- Cook only with essential ingredients (i.e., no industrially processed food). Use recipe apps like "Feastr," where you can only select between 3 recipes, to make decision-making simple. Furthermore, it forces you to choose meals you wouldn't have chosen otherwise.
- Steer clear of items with 5g or more of sugar per 100g of weight.
- Concentrate your willpower on groceries shopping. If you don't have any sweets at home, you can't indulge either.
- Uninstall all food delivery apps from your smartphone
Concerning strolls, you can already lift a lot of the health and weight loss impacts with just regular, long walks. Finding timeboxes where you can generally get out well and executing them as frequently as possible is the key.
- Before I started working, I liked to take a 1.5-hour walk after finishing my morning routine. This is my recommendation for you to adapt because your primary kcal burn will be already accomplished in the morning that way.
- Now, I walk every day between 11:30 and 1:00 and in the evening between 5 and 6 pm.
Just choose times so you can execute them simultaneously as frequently as possible, which is critical to establishing a lasting routine.
I recommend you find a few common routes. 27 minutes is my shortest. A very long round lasts about 90 minutes, whereas a typical round lasts 60 minutes.
I occasionally only perform the large rounds, and other times I am required to complete numerous tiny rounds. Both are acceptable as long as you have a reasonable workload overall.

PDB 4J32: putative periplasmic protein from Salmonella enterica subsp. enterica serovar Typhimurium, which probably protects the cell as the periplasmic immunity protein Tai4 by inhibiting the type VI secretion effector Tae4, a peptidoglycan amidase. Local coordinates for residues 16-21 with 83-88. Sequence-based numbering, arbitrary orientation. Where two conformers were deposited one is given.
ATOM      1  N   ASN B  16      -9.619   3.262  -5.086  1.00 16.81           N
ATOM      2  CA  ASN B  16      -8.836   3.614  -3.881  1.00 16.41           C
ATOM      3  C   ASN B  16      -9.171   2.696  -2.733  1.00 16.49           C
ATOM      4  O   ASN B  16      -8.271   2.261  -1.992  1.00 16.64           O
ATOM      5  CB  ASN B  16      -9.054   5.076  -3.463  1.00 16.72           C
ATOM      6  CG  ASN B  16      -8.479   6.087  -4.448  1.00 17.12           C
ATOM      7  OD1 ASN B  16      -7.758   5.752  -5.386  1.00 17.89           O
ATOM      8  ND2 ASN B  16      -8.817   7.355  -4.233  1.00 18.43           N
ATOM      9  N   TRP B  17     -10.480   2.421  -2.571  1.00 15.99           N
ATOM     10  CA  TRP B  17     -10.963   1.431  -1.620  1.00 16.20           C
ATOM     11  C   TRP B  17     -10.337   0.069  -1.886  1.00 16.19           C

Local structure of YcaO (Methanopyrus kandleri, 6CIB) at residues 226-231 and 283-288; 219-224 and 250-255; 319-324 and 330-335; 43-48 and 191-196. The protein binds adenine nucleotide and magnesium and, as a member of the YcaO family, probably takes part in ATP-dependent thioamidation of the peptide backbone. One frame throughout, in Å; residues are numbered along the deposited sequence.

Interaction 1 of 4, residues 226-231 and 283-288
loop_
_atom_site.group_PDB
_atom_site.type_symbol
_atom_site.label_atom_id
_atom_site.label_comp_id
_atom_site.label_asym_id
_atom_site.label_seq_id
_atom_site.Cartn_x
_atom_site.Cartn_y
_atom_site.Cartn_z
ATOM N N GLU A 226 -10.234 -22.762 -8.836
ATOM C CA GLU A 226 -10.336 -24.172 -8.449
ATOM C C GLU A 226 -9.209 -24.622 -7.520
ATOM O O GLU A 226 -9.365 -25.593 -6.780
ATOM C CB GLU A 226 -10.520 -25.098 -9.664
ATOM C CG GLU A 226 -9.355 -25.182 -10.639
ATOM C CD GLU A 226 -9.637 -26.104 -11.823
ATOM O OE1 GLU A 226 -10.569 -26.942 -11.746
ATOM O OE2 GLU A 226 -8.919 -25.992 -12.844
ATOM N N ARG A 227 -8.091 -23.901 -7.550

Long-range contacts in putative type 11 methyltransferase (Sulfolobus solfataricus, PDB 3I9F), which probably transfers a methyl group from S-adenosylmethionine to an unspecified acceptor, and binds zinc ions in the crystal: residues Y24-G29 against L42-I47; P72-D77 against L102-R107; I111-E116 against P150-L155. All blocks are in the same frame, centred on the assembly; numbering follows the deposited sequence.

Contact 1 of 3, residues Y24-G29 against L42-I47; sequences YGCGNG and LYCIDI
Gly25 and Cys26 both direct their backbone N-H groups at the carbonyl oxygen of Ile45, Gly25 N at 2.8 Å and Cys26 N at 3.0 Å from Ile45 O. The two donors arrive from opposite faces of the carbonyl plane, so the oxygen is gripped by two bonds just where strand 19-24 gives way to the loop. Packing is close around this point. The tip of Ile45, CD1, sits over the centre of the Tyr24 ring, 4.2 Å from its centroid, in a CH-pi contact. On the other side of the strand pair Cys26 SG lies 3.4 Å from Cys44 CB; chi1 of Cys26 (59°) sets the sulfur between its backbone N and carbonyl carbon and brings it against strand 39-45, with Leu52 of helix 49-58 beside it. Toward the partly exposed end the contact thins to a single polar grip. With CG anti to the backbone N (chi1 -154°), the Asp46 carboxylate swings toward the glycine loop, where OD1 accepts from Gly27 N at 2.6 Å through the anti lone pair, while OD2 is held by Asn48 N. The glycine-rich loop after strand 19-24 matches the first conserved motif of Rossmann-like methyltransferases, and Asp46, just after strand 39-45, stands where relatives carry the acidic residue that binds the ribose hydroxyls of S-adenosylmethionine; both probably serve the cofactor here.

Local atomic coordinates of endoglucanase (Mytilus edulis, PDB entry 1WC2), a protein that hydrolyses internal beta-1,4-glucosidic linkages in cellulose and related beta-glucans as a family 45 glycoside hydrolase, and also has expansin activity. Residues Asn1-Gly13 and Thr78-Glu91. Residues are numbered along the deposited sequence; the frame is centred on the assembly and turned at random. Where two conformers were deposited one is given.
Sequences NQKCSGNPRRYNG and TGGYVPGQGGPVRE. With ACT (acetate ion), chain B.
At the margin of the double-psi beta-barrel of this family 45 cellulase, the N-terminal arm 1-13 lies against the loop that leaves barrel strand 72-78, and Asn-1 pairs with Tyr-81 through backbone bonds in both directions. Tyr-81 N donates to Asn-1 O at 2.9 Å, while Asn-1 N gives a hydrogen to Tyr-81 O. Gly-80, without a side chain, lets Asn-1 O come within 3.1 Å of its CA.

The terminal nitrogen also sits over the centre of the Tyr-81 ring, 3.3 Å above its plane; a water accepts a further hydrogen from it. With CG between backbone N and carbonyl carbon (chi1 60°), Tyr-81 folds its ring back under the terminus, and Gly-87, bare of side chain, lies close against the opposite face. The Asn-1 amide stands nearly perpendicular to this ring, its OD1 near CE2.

You should walk for at least 2.5 hours and preferably 3.5 hours daily during this phase, as you won't engage in any complementing workout activities in step 3 yet.
Walking has many inspected benefits and opportunities. You can read about them in the very first blog article I wrote for this blog:
Step 3: Start adding weight lifting to your regimen
You've changed your eating and walking habits for a quarter and are now prepared to add weight lifting to your regimen.
You can either stop walking in the morning and start doing weights in the evening, or you can transfer your walking habit to the evening and start lifting weights in the morning.
The latter is, in my opinion, a superior choice because, in general, it's wise to tackle those things that require the most change first thing in the morning. After all, you have a lot more willpower then.